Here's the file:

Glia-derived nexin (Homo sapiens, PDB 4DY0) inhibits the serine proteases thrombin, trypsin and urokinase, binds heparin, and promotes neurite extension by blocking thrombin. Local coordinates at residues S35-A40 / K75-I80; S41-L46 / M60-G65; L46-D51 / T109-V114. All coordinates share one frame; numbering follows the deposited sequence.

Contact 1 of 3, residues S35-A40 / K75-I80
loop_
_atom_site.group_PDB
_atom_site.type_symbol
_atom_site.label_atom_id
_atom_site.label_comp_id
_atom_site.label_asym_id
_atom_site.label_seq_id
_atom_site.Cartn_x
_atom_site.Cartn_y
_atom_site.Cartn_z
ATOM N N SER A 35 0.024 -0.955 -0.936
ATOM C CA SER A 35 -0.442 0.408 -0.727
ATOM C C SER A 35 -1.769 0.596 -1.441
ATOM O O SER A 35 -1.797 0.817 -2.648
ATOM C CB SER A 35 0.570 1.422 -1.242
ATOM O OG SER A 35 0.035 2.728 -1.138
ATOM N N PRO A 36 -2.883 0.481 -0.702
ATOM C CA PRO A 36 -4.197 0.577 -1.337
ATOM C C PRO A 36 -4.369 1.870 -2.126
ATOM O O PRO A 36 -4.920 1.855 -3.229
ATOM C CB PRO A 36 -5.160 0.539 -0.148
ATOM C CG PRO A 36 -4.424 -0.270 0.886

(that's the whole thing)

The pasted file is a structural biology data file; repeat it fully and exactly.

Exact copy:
Glia-derived nexin (Homo sapiens, PDB 4DY0) inhibits the serine proteases thrombin, trypsin and urokinase, binds heparin, and promotes neurite extension by blocking thrombin. Local coordinates at residues S35-A40 / K75-I80; S41-L46 / M60-G65; L46-D51 / T109-V114. All coordinates share one frame; numbering follows the deposited sequence.

Contact 1 of 3, residues S35-A40 / K75-I80
loop_
_atom_site.group_PDB
_atom_site.type_symbol
_atom_site.label_atom_id
_atom_site.label_comp_id
_atom_site.label_asym_id
_atom_site.label_seq_id
_atom_site.Cartn_x
_atom_site.Cartn_y
_atom_site.Cartn_z
ATOM N N SER A 35 0.024 -0.955 -0.936
ATOM C CA SER A 35 -0.442 0.408 -0.727
ATOM C C SER A 35 -1.769 0.596 -1.441
ATOM O O SER A 35 -1.797 0.817 -2.648
ATOM C CB SER A 35 0.570 1.422 -1.242
ATOM O OG SER A 35 0.035 2.728 -1.138
ATOM N N PRO A 36 -2.883 0.481 -0.702
ATOM C CA PRO A 36 -4.197 0.577 -1.337
ATOM C C PRO A 36 -4.369 1.870 -2.126
ATOM O O PRO A 36 -4.920 1.855 -3.229
ATOM C CB PRO A 36 -5.160 0.539 -0.148
ATOM C CG PRO A 36 -4.424 -0.270 0.886